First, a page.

Japanese Stocks Fall Friday

Japanese government passed its record net fiscal year budget of $1 trillion. The budget will lower spending on construction projects and provide more assistance to families and increase spending on education. Unemployment rate increased in November to 5.2% and consumer prices decreased 1.7%.

The Japanese government passed on Friday next fiscal year budget that focus more on families and less on building projects. The Ґ 9.3 trillion or $1 trillion record budget has many populist measures to fulfill the election promises of Prime Minister Yukio Hatomaya.

The government is struggling to increase jobs, restrain government borrowing and support the job market. The budget does not lower the highway tolls and gasoline taxes as promised during the recent elections.

The Nikkei 225 Stock Average in Tokyo closed lower 42.21 or 0.40% to 10,494.71 as most of the world financial markets were closed.

Unemployment rate in November increased to 5.2% from 5.1% in October, according to the latest data from the statistics office in Japan. The decline in employment rate has slowed but the economic recovery is uneven and protracted, Ticker Magazine reports.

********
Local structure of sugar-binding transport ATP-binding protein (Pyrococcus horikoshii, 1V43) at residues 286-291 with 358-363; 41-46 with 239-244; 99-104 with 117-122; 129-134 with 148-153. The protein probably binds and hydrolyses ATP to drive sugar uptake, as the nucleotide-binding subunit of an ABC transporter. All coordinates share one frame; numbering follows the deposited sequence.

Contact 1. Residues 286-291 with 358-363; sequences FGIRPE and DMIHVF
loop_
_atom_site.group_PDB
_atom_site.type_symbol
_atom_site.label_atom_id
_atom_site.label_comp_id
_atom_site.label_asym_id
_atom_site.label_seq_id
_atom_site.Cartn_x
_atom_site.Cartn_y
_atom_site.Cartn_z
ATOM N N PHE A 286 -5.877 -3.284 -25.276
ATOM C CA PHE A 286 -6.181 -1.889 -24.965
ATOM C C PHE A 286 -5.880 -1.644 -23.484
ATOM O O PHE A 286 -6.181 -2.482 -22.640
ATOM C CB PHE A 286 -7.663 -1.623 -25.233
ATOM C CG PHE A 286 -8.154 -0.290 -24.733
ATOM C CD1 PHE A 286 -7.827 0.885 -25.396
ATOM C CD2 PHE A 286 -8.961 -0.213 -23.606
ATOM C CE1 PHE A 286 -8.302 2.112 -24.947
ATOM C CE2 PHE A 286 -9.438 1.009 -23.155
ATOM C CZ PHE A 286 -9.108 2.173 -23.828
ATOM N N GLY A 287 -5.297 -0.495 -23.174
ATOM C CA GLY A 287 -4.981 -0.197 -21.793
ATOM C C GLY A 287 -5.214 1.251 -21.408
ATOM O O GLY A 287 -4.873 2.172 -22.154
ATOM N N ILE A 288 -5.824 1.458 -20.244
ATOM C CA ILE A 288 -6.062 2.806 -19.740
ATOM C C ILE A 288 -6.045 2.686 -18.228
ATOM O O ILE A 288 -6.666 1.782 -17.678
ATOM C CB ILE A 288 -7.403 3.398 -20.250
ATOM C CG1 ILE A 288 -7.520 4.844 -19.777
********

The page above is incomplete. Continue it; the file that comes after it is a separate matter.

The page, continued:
It was also reported, Japanese stocks fell Friday, a day when nearly every other global market was closed, as exporters like Toyota Motor and Canon succumbed to profit-taking after leading the market's recent rally.

Trading volume was down sharply due to the Christmas holiday.

The Nikkei Stock Average fell 42.21 points, or 0.4%, to 10494.71, snapping a three-day winning streak over which the index had added 3.7%. Activity was anemic at only about 1.2 billion shares, the lowest level for a full trading day in 2009.

"The market gained quite sharply recently, so it was time for a break," said Daiwa Securities SMBC market analyst Yumi Nishimura.

The dollar's firmness against the yen limited the market's downside, however. The lack of profit-taking pressure suggests that some of the buying over the past three sessions may have originated from domestic pensions and other long-only funds, as opposed to shorter-term investors, said Traders Securities manager Tamotsu Numazaki, The Wall Street Journal reports.

For the week, the Nikkei notched a gain of 3.5%, and is up 12% for December. Year-to-date, stocks remain up 18%.

In Shanghai, Chinese stocks ended mixed Friday on concerns about new share sales that drained market liquidity. The benchmark Shanghai Composite Index slipped 12.06 points, or 0.4%, to close at 3141.35, ending the week up by 0.9%.

In Taipei, Taiwan stocks had a small gain. The main index finished at 7972.59, up 0.11%, The Wall Street Journal reports.

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